Former Luzerne County judge Michael Conahan has asked the president to reduce his sentence — a measure known as a commutation, according to the U.S. Department of Justice.
Submitted Dec. 1, 2016, when Barack Obama was still in office, Conahan’s request is verifiable because the department added an online searchable database in March.
The database lists the case as pending, but the department can’t disclose additional details, including where in the process a case is pending, said department spokesperson Nicole Navas Oxman.
A 65-year-old Hazleton native, Conahan is incarcerated for his guilty plea to one count of racketeering conspiracy related to his acceptance of money in exchange for decisions that benefited two privately owned juvenile detention centers in a case that became known as “Kids for Cash.”
He was sentenced to 17.5 years in prison and has been incarcerated since September 2011, with a scheduled release date of Dec. 18, 2026.
The president has authority under the Constitution to commute a sentence for a federal offense, but it is an “extraordinary remedy that is very rarely granted,” according to the Department of Justice website.
A synopsis of the commutation process is posted on the government site.
If a decision is not made by a current president, the petition automatically remains pending for the next one.
While a granted commutation reduces a sentence, it does not does not imply innocence or erase a criminal conviction record.
Among the general factors traditionally considered:
• Disparity or undue severity of sentence
• Critical illness or old age
• Seriousness of the offense of conviction
• Overall criminal record
• The nature of the applicant’s adjustment to prison supervision
• Length of time already served
• The applicant’s candor
Applicants are free to solicit supportive letters, but recommendations from elected officials are not required or binding on the president.
The application requests a detailed account of the offense, a description of the full extent of the applicant’s involvement, and the reasons for seeking a commutation.
The department and White House do not hold a hearing on applications and generally don’t disclose specific reasons for granting or denying petitions. If a request is denied, the filer can reapply a year later.
It’s unclear what arguments Conahan has presented in support of a reduction.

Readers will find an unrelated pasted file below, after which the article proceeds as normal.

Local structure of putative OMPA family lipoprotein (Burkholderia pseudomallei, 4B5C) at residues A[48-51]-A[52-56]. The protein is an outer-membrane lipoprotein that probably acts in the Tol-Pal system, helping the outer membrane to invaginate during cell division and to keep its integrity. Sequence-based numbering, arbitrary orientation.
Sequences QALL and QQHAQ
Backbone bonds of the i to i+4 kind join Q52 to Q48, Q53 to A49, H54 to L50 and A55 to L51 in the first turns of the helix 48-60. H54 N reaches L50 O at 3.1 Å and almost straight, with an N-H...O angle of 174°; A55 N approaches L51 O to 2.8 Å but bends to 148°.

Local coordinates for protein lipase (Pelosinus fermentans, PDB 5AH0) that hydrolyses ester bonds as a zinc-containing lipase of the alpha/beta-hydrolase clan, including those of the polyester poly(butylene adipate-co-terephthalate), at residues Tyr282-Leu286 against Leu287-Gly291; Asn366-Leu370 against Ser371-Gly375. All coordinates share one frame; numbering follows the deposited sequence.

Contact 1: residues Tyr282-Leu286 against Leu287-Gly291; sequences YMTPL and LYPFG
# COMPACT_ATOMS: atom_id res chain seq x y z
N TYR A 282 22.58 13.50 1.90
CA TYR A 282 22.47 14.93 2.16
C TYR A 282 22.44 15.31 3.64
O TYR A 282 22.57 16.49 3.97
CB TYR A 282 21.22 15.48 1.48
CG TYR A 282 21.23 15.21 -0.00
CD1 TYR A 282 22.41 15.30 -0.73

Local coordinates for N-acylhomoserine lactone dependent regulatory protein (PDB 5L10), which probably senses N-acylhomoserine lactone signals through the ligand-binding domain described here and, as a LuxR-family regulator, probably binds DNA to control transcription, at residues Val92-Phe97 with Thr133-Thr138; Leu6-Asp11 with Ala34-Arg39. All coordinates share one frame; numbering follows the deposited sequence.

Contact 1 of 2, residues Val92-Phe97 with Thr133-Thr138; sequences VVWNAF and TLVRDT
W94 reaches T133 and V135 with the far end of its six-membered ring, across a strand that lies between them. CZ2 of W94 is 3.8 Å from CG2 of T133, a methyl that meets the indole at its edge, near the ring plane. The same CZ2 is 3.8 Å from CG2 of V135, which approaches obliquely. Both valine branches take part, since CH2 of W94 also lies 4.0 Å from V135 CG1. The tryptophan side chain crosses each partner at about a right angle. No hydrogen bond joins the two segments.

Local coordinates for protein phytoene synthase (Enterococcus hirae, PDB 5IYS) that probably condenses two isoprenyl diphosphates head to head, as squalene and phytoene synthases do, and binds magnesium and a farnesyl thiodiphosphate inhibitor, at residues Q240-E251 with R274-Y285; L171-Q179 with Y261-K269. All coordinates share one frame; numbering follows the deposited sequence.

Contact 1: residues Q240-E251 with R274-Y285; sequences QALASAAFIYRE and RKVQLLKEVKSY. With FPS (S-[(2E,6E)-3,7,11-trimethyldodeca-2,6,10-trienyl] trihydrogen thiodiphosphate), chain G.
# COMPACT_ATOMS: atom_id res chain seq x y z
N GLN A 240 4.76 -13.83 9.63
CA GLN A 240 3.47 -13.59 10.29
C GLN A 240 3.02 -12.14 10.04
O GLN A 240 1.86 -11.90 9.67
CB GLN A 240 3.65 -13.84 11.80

One may be that the original sentence under his first plea agreement with federal prosecutors was to serve 87 months, which would have equated to a little over seven years. If that had held up, Conahan would be wrapping up his incarceration around the end of this year.
In July 2009, then-U.S. District Judge Edwin Kosik rejected the original plea agreement that called for Conahan and former Luzerne County Judge Mark Ciavarella to plead guilty to honest services fraud and tax charges in exchange for 87-month prison sentences. Kosik said he did not believe the former judges had adequately demonstrated they accepted responsibility for their conduct.
Conahan reached a second plea agreement with prosecutors in April 2010, which allowed a sentence of up to 20 years. Kosik sentenced him to 17.5 years and payment of $974,167 in restitution and fines.
If expression of remorse is a consideration in the commutation, Conahan stated plenty during his September 2011 sentencing. He apologized to juveniles and for tarnishing the judicial system, saying he would “work the rest of my life to atone for what I’ve done.” Conahan described his past action as “corrupt” and without “integrity.”
Conahan was lodged at the Federal Correctional Complex at Coleman in Florida for a little over five years.
In March 2017, he was moved to a minimum security satellite camp in Miami, Fla., according to the Federal Bureau of Prisons.
Reach Jennifer Learn-Andes at 570-991-6388 or on Twitter @TLJenLearnAndes.